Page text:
Cars 3 (2017) (Review)

Ah, Cars. The runt of Disney Pixar's litter; the black sheep, if you will. Whenever anybody collates and ranks the animation giant's filmography, you are pretty certain to find the 2011 sequel unceremoniously dumped at the bottom of the pile - as I have done in my ranking, and as the Rotten Tomatoes' Pixar scorecard indicates. Literally, nobody likes it and the 2006 is only slightly more favoured, particularly when it compares to extortionately high bar set by the likes of Toy Story, Inside Out and Finding Nemo. Can Pixar save their least successful franchise in its third outing, or is the motorcar series finally out of gas?

Cars 3 focuses on an maturing Lightning McQueen (voiced again by Owen Wilson) and his determination to prove to a new generation that he is still the best race car in the world. Experiencing somewhat of an identity crisis as a new wave of supercars enter the arena - including his most intense revival, Jackson Storm (Armie Hammer) - McQueen is coached by trainer and racing technician, Cruz Ramirez (Cristela Alonzo), in a desperate, last-ditch attempt to make his upcoming season the most successful yet. 

Quite frankly, Cars 3 is exactly the film you expect from this middle-of-the-road franchise. It is not aggressively bad or particularly awful - just complete mediocre, only tolerable animation that already appears past a prime it never really achieved in the first place.  Cars 3 adheres so close to the formula presented in the first two films that it threatens to render the entire film pointless: we see races, petrol-guzzling, friendships, rivalries and a fight against the odds - not a lot else, and certainly nothing new. For a studio championed for its boundary-busting, genre-defying collection, Cars 3 is pretty damn basic and uninspiring.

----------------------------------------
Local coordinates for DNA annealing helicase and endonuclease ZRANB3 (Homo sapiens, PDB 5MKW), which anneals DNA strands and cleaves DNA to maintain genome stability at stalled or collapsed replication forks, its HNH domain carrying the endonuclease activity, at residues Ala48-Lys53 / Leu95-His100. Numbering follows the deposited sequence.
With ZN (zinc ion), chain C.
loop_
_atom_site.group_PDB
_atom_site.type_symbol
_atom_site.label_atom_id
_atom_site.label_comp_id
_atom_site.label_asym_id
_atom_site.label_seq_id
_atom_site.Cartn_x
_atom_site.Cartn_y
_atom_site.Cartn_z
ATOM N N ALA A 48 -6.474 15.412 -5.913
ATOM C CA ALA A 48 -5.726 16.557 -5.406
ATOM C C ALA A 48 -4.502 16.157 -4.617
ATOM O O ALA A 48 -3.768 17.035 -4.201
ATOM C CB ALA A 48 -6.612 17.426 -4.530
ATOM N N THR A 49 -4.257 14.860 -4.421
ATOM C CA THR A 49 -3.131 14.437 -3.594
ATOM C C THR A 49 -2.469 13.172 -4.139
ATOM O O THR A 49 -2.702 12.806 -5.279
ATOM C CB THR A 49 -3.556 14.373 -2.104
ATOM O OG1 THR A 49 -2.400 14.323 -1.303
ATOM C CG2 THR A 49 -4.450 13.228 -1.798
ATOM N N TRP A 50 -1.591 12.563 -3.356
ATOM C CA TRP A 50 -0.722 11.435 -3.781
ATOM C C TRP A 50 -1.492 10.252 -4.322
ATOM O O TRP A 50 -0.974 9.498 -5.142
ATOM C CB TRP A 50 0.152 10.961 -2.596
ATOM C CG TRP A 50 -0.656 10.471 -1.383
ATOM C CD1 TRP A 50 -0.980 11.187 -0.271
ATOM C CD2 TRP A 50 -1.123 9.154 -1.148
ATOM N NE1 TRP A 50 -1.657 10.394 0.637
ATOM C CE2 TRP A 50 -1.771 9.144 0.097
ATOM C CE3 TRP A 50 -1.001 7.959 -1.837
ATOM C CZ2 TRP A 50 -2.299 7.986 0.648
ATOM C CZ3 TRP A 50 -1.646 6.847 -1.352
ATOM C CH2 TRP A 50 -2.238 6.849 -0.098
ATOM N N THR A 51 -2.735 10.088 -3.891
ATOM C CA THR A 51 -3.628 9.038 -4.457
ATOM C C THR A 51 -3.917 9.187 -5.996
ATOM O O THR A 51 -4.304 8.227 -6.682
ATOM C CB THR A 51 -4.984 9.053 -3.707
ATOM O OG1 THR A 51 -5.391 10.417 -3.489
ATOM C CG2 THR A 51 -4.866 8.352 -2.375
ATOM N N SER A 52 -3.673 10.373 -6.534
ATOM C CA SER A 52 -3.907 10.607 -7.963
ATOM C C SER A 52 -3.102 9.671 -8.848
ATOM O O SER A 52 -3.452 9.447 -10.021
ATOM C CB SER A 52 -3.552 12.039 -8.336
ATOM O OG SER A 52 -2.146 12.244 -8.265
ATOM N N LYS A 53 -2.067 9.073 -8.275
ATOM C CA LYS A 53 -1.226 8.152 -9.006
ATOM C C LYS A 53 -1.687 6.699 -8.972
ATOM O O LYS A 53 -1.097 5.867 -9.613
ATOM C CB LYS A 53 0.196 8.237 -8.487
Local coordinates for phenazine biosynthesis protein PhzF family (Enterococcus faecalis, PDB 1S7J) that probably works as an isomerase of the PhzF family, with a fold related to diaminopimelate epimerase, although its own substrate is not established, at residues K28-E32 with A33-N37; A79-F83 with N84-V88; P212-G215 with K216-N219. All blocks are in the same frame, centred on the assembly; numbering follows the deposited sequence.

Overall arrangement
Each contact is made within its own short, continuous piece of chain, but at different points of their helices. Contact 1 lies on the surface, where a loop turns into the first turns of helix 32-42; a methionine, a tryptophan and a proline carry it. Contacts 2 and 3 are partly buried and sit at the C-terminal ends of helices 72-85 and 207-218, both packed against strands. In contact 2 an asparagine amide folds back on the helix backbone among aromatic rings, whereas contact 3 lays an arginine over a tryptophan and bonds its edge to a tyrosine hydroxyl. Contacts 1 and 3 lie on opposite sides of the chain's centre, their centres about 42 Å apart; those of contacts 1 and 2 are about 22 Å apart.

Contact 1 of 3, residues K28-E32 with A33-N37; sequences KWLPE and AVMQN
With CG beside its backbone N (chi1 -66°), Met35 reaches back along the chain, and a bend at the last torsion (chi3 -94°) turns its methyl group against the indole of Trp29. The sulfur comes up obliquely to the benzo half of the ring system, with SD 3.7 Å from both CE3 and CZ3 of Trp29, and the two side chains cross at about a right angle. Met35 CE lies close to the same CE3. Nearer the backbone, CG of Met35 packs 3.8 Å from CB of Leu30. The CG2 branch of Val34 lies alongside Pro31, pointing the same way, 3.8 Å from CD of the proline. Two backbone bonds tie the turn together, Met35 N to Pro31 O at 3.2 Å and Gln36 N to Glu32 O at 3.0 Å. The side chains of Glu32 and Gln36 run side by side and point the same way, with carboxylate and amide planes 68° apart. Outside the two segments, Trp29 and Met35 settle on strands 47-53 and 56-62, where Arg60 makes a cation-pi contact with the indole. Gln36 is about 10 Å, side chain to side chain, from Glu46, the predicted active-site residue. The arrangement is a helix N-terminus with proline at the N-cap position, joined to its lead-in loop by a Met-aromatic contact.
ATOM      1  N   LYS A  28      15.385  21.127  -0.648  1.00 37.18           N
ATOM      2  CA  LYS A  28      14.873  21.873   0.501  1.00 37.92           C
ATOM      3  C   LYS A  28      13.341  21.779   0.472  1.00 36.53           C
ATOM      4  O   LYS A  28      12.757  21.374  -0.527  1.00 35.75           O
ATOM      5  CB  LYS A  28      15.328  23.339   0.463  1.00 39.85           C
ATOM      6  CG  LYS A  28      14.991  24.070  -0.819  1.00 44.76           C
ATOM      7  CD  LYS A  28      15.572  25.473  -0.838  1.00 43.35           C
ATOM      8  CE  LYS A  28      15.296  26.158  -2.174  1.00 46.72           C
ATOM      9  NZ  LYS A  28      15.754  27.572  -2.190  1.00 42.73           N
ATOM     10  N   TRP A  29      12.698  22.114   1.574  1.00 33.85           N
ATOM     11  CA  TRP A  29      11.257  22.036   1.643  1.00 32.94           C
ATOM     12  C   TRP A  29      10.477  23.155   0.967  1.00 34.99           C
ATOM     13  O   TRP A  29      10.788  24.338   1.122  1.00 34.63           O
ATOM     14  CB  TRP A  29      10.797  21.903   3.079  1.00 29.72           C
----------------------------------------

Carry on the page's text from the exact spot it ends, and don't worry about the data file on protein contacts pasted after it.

The cartoon characters that populate this franchise are not nearly substantial enough to fuel three films worth of material (it barely scrapped one film out of them), despite some generally fine and/or solid performances from the voice cast. Owen Wilson is good enough but McQueen as a character, three films in, is still dull; in fact, you are rooting for the newest character of the bunch - Cruz Ramirez, voiced by the impressive Cristela Alonzo - than any of the returning alumni. Larry The Cable Guy is charismatic as Mater but they do not understand what to do with the comedy sidekick, suggesting he is one for the scrapheap, sooner rather than later.

With the characters running out of gas pretty quickly, the two Cars sequels have been required to lean on its visuals to keep audiences engaged (it's been an unbelievable eleven years since the original). In that area, Cars 3 is solid, with some impressive set pieces, including a prolonged stretch on Fireball Beach demonstrating what Pixar can achieve; it never reaches the upper-echelons of the likes of the lush Finding Dory, the inventive of Inside Out or the sheer detail of Toy Story 3, but it is skilful and visually-captivating enough. Director Brian Fee does a fine job in exploring these set pieces in a mixture of new ways, avoiding a complete rehash of previous films' set pieces effectively. Fee does fails to streamline the 109 minute feature into a tighter 90 minute piece though. That run-time, pushing towards the two-hour mark, is completely unjustified and unneeded.